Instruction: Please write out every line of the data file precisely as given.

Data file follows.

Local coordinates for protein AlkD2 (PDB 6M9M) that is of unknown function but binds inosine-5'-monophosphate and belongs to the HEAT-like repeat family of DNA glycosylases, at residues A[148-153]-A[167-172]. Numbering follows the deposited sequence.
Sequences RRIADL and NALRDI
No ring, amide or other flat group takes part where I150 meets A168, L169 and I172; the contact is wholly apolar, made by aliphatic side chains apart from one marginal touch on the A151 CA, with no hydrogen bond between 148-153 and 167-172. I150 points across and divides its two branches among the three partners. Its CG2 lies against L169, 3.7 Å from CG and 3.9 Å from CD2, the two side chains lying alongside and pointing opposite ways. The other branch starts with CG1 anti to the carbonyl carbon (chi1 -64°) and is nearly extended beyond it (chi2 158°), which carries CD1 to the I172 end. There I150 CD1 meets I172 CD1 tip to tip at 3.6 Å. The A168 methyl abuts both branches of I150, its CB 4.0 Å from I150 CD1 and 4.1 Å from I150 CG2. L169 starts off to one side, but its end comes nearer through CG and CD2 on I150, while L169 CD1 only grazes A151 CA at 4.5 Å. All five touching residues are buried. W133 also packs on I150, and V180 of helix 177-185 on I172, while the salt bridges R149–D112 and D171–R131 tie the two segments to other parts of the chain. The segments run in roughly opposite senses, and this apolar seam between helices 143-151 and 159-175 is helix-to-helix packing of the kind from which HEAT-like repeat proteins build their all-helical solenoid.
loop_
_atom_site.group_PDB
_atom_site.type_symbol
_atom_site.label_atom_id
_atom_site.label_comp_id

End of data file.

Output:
Local coordinates for protein AlkD2 (PDB 6M9M) that is of unknown function but binds inosine-5'-monophosphate and belongs to the HEAT-like repeat family of DNA glycosylases, at residues A[148-153]-A[167-172]. Numbering follows the deposited sequence.
Sequences RRIADL and NALRDI
No ring, amide or other flat group takes part where I150 meets A168, L169 and I172; the contact is wholly apolar, made by aliphatic side chains apart from one marginal touch on the A151 CA, with no hydrogen bond between 148-153 and 167-172. I150 points across and divides its two branches among the three partners. Its CG2 lies against L169, 3.7 Å from CG and 3.9 Å from CD2, the two side chains lying alongside and pointing opposite ways. The other branch starts with CG1 anti to the carbonyl carbon (chi1 -64°) and is nearly extended beyond it (chi2 158°), which carries CD1 to the I172 end. There I150 CD1 meets I172 CD1 tip to tip at 3.6 Å. The A168 methyl abuts both branches of I150, its CB 4.0 Å from I150 CD1 and 4.1 Å from I150 CG2. L169 starts off to one side, but its end comes nearer through CG and CD2 on I150, while L169 CD1 only grazes A151 CA at 4.5 Å. All five touching residues are buried. W133 also packs on I150, and V180 of helix 177-185 on I172, while the salt bridges R149–D112 and D171–R131 tie the two segments to other parts of the chain. The segments run in roughly opposite senses, and this apolar seam between helices 143-151 and 159-175 is helix-to-helix packing of the kind from which HEAT-like repeat proteins build their all-helical solenoid.
loop_
_atom_site.group_PDB
_atom_site.type_symbol
_atom_site.label_atom_id
_atom_site.label_comp_id